response.Headers.Location = new Uri(Request.RequestUri.AbsoluteUri.Replace("http", "https"));

    return response;

In simple cases, the above method simply returns a HTTP 301, that indicates to the browser to redirect to the secure equivalent of the origin URL. Upon redirecting, the browser receives the HSTS Header that results in an entry in the HSTS database for the domain that hosts your ASP.NET application.

Add the following method in order to read the HSTS entry (if present) for the domain that hosts your ASP.NET application:

public class HSTSResponse
    public bool IsSet { get; set; }

public HSTSResponse Read()
    if (Request.RequestUri.Scheme.Equals("https"))
        return new HSTSResponse
            IsSet = true
    return new HSTSResponse();

This method returns a positive boolean value if the inbound HTTP request is secure, implying that the upstream browser contains an entry in its HSTS database for the domain that hosts your ASP.NET application.

Generating Tracking IDs

It is not necessary to compile or run the source code – simply browse to the included index.html file in order to demonstrate the process. You can, of course, run the application locally if you wish.

The complete code leverages 4 external websites, as per the above example, in order to generate a binary value and indirectly store it in the HSTS database. Leveraging 4 external websites yields a total of 24 possible unique values – hardly enough to constitute a unique tracking mechanism. However, consider that if we own 32 external domains we can now control over 2.6 billion unique tracking IDs using this method. Note that the tracking ID in the sample code is rendered as Base-36 for legibility.

Why use the HSTS database as a storage mechanism

Cookies can be removed, edited, and faked. Leveraging the HSTS database as a storage mechanism potentially reduces the possibility that your tracking ID will be deleted. While this style of design is generally considered unscrupulous, the purpose of this post is to educate; whether or not this mechanism should be implemented in the wild is a matter of opinion that I leave up to the reader.

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Protecting ASP.NET Applications Against CSRF Attacks

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For a brief overview of the Encrypted Token Pattern, please refer to this post.


The Encrypted Token Pattern is a defence mechanism against Cross Site Request Forgery (CSRF) attacks, and is an alternative to its sister-patterns; Synchroniser Token, and Double Submit Cookie.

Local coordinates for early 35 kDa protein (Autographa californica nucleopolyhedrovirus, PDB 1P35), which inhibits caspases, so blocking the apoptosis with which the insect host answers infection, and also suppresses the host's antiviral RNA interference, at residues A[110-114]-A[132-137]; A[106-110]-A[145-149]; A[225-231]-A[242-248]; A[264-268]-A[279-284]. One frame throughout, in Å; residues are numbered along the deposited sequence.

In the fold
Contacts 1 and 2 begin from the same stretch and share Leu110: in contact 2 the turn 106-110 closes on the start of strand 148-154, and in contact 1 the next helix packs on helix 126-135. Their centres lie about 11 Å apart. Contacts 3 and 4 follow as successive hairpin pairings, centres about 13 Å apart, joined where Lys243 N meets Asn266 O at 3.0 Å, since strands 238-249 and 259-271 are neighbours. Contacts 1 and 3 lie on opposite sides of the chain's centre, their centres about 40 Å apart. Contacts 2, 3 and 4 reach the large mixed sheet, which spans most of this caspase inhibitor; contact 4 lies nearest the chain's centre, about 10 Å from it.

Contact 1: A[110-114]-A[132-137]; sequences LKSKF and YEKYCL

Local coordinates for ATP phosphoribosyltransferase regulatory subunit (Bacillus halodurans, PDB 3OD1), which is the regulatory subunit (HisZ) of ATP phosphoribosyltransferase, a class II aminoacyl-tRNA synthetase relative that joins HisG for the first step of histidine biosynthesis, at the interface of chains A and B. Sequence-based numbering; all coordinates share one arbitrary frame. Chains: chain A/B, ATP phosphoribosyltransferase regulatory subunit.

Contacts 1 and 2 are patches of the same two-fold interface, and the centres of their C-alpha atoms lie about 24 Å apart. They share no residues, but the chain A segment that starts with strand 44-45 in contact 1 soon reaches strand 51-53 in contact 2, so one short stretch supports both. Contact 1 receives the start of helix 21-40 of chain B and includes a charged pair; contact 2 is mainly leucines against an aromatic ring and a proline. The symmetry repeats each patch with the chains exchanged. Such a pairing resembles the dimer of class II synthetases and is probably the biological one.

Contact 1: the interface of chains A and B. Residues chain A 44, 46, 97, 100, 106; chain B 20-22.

Each of these patterns have the same objective:

  1. To ensure that any given HTTP request originated from a trustworthy source
  2. To uniquely identify the user that issued the HTTP request

In the first instance, the need to ensure that requests originate from a trustworthy source is an obvious requirement. Essentially, we need to guarantee that any given request has originated not only from the user’s web-browser, but also from a non-malicious link, or connection.

Why the Encrypted Token Pattern?

A Simple CSRF Attack

Consider a banking application. Suppose that the application exposes an API that allows the transfer of funds between accounts as follows:


Web browsers share state, in terms of cookies, across tabs. Imagine a user that is logged into mybank.com. They open a new tab in their internet browser and navigate to a website that contains a link to the above URI. An attacker that knows the user’s bank account number could potentially transfer any given sum from the user’s account to their own. Remember that the user is already logged in to mybank.com at this point, and have an established session on the web-server, if not a persistent cookie in their web-browser. The browser simply opens a new tab, leverages the user’s logged in credentials, and executes the HTTP request on the user’s behalf.

How to Defend Against CSRF Attacks

In order to defend against such attacks, we need to introduce a token on the user’s behalf, and validate that token on the web server during HTTP requests, ensuring that each request

  • Originates from a trusted source
  • Uniquely identifies the user

Why uniquely identify the user? Consider that CSRF attacks can potentially originate from valid users.

A More Sophisticated CSRF Attack

John and David are both valid users of mybank.com. John decides to post a malicious link. This time, the attacks is more sophisticated. John has built a small web server that issues a HTTP request to the mybank.com money-transfer API:


This time, John has supplied a valid token – his own (remember, John is also a valid user). Now, assuming that mybank.com does not validate the identity of the user in the supplied token, it will determine the request to have originated from a trusted source, and allow the transfer to take place.